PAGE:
Among the publications that have shaped the minds of the Malays for many generations was the Al-Imam (The Leader) magazine founded in 1905.
Influenced by the Al-Manar magazine published by Mohammed ‘Abduh and Rashid Rida, the editors of Al-Imam (Sayyid Shaikh Al-Hadi and Sheikh Tahir Jalaluddin, among others) saw the magazine as a means by which Malay society could be cleansed of the superstitions and intellectual backwardness that had stifled independent thinking. Al-Imam was to be a platform to “remind the forgetful, to arouse the slumber, to guide those that have been led astray and to give voice to the wise.”
Had the magazine enjoyed a longer lifespan, it might have played a wider and crucial role in promoting the penchant for progress among the Malays while infusing the true Islamic spirit into the hearts and minds of the Muslims in the drive toward developing an exemplary community in a colonial setting.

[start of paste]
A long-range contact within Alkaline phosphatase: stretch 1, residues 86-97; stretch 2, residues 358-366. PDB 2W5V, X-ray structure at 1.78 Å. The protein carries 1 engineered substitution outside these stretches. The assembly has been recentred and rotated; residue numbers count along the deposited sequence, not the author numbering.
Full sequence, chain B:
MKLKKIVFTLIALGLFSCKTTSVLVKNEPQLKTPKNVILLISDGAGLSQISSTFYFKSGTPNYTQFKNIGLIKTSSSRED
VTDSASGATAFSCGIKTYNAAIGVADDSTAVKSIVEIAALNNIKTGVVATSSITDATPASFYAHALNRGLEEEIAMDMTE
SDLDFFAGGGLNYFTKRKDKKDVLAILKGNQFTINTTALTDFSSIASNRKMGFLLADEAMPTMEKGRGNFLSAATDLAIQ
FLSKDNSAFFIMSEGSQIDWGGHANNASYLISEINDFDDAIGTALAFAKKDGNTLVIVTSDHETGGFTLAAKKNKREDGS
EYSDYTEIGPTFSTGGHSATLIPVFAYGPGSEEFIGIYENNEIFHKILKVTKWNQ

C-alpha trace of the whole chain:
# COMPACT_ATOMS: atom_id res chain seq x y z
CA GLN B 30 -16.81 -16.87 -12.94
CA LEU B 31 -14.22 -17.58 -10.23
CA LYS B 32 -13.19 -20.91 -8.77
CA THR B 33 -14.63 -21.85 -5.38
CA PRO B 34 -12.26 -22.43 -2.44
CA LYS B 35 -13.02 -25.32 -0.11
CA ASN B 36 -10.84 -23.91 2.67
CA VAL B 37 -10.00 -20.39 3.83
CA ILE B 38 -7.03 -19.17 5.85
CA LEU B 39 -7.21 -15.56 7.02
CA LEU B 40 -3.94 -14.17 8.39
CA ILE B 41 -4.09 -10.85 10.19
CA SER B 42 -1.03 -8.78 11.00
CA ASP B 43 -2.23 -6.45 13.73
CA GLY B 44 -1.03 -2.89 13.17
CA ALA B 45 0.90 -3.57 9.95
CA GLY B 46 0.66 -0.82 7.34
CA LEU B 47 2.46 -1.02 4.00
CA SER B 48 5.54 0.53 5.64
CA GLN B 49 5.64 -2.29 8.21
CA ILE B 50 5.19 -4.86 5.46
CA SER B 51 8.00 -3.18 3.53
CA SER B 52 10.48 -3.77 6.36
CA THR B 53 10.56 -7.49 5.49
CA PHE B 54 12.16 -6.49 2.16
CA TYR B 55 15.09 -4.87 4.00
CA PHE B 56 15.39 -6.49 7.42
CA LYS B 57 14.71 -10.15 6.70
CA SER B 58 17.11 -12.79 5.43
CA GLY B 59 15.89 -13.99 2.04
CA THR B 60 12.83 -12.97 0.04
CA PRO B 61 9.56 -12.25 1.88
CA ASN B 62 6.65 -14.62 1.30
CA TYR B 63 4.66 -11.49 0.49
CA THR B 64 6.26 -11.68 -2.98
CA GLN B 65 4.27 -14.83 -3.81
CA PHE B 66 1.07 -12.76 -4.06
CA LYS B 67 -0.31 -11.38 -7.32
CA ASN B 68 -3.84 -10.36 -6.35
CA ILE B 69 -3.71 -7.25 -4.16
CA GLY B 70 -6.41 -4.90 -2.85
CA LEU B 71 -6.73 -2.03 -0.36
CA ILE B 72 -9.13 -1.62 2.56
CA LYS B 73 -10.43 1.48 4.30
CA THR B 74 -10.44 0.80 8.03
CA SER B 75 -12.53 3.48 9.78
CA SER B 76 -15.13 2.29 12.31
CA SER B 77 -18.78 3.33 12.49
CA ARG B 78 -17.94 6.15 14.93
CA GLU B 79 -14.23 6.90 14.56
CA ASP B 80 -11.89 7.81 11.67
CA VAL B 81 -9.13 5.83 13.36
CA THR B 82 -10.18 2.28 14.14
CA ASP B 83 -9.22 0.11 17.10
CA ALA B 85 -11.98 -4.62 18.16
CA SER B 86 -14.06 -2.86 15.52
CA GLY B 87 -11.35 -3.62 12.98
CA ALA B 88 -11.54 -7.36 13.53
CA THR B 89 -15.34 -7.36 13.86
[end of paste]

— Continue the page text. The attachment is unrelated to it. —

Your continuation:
Because of Al-Imam’s transnational and regional approach to the spread of Islamic da’wah (call), copies were distributed in Jakarta, Semarang, Sumatra, Surabaya, and other parts of the Dutch East Indies.
Together, these publications facilitated the growth of Islamic nationhood in the Malay world, a style of thought that emphasized Muslim loyalty to the homeland while stressing the need to maintain transnational links, affiliations, and responsibility toward Muslims globally.
Al-Imam died a premature death on 25 December 1908, merely three years after its founding. But it left in its wake a legacy of critique and reflexivity. In challenging the long-established religious norms, moral axioms, and age-old traditions in society, the proponents of Al-Imam stirred productive debates that were unheard of in the history of the Malays in the Peninsula. Echoes of such debates still reverbates I’m our time.
Excerpt from the book: Radicals: Resistance and Protest in Colonial Malaya, pp.27-28 (Dekalb: Northern Illinois University Press, 2015).
Author: Dr Syed Muhd Khairudin Aljunied